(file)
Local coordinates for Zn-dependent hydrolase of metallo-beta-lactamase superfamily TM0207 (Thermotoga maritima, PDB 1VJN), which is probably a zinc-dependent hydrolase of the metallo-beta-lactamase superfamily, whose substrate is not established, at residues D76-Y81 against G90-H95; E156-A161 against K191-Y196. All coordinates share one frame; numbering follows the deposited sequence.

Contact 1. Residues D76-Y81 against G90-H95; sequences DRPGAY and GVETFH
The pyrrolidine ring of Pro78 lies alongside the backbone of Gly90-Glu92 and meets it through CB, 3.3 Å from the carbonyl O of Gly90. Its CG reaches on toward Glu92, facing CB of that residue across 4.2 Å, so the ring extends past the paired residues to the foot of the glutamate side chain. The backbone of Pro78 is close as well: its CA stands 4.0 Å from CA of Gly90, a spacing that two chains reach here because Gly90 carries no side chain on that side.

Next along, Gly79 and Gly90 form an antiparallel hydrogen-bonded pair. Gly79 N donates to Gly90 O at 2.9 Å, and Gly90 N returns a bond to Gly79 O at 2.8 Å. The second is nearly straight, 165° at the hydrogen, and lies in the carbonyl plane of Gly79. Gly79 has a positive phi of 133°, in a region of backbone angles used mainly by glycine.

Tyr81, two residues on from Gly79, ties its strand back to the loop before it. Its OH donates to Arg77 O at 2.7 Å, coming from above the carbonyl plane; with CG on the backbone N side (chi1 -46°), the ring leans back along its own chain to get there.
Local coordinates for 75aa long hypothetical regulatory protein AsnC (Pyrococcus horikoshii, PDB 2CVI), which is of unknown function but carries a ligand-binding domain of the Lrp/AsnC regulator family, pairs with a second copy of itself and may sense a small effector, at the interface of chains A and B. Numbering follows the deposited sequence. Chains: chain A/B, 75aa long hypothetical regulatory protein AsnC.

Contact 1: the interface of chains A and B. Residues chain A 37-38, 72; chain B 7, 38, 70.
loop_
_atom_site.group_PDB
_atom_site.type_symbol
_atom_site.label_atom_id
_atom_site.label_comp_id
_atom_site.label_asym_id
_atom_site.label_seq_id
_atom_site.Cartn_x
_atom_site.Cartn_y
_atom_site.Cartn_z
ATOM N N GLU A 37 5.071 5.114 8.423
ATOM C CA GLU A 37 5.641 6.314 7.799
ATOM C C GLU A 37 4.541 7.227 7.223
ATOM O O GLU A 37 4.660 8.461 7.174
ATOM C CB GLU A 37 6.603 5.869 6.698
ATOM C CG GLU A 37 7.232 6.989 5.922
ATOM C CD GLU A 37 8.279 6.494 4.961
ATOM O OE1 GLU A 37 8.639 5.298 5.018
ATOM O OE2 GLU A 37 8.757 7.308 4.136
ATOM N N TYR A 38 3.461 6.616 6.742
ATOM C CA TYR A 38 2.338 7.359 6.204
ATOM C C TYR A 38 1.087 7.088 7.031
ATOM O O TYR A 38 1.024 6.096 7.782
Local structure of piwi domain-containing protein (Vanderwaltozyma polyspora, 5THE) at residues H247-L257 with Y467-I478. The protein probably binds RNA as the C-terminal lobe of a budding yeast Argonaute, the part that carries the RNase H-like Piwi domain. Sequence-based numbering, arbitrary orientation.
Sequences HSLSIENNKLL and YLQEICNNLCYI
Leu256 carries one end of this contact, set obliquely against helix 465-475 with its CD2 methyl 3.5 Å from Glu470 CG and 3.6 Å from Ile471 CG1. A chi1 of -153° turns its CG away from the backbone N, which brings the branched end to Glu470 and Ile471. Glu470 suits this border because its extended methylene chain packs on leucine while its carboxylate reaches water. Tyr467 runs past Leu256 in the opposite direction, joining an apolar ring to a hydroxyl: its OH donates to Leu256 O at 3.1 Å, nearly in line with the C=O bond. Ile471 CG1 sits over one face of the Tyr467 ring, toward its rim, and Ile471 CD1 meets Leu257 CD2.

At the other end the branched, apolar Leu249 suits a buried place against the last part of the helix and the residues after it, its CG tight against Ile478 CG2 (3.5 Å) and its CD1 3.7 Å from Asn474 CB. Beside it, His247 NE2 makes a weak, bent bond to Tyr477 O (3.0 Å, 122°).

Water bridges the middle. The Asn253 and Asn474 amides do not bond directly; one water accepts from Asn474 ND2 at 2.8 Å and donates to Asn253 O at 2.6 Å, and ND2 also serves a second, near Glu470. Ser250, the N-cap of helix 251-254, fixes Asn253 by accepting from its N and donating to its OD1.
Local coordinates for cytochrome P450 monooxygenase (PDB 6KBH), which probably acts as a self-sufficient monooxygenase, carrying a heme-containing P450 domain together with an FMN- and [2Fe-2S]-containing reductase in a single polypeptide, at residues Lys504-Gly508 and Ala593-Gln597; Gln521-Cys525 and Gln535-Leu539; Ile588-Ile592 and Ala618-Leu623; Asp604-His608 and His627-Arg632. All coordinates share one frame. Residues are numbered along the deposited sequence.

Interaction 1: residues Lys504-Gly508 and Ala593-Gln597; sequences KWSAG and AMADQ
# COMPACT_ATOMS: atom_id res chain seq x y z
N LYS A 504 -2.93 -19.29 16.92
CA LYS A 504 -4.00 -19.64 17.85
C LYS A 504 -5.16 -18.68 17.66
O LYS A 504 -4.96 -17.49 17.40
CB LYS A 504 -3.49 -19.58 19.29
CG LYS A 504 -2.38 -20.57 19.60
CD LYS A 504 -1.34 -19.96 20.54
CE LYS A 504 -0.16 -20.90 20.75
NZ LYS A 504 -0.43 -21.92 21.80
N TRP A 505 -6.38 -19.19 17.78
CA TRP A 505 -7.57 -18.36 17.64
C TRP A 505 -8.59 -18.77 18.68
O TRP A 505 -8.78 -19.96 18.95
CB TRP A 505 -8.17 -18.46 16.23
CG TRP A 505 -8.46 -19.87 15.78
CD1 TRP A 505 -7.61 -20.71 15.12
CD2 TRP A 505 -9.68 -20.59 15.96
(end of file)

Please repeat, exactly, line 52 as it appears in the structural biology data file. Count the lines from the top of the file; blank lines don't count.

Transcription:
CB TRP A 505 -8.17 -18.46 16.23